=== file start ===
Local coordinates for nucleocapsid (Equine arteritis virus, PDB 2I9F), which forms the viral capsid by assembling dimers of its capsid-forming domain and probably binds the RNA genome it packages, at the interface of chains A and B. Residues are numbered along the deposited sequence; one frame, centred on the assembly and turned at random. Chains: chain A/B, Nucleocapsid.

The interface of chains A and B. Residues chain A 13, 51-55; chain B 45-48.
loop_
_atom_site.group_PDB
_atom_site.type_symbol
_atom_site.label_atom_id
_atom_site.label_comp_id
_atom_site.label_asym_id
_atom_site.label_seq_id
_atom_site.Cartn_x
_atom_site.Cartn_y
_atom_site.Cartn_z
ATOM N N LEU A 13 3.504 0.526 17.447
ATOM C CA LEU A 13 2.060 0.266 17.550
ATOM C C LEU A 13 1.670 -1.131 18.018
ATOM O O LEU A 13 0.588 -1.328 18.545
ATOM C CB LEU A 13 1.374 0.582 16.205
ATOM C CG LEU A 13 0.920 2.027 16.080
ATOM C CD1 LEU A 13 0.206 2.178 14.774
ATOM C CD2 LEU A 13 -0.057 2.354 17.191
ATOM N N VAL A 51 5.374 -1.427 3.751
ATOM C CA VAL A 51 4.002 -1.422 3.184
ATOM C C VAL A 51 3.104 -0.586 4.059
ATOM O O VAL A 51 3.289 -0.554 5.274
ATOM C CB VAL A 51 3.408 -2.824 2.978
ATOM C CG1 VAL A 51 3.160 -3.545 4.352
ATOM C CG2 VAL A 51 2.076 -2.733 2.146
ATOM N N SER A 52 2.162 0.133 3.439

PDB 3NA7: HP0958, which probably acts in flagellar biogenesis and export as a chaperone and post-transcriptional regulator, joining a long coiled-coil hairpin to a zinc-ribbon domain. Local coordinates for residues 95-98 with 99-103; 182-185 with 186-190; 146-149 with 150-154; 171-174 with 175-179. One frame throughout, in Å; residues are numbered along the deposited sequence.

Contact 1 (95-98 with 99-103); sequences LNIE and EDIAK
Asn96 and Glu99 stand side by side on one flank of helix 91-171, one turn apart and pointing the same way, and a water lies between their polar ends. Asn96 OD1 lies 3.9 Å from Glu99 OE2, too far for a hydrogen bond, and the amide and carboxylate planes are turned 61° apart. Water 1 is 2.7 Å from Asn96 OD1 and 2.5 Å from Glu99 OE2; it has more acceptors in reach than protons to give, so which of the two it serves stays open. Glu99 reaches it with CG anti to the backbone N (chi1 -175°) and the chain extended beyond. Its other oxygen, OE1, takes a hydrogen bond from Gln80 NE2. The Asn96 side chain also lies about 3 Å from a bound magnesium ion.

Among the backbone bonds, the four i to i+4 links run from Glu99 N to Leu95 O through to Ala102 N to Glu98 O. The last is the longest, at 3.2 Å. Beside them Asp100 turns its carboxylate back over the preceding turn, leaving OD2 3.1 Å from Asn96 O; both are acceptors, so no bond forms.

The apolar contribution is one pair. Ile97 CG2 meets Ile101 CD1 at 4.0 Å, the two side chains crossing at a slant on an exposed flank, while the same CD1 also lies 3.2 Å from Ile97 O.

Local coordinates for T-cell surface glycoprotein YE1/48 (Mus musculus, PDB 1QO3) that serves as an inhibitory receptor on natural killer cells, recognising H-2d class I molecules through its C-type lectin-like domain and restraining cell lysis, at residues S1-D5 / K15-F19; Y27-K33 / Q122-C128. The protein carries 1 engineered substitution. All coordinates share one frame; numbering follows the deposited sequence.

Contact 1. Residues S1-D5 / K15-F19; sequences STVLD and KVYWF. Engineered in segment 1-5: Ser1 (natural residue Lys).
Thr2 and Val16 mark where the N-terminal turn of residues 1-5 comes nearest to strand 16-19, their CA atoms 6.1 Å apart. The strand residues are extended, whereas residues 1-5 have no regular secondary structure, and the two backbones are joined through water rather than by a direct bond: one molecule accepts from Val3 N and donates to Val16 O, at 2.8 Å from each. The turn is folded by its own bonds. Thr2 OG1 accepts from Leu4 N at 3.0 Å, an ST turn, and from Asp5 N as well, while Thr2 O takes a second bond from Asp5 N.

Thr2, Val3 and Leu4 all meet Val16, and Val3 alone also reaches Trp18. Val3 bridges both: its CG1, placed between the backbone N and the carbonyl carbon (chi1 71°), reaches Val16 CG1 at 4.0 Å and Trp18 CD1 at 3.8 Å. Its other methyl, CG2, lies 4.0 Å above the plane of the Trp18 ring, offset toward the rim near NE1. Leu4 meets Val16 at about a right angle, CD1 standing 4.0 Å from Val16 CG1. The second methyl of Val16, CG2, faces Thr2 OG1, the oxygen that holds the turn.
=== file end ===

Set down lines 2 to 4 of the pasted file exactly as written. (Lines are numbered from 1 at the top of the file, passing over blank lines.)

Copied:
The interface of chains A and B. Residues chain A 13, 51-55; chain B 45-48.
loop_
_atom_site.group_PDB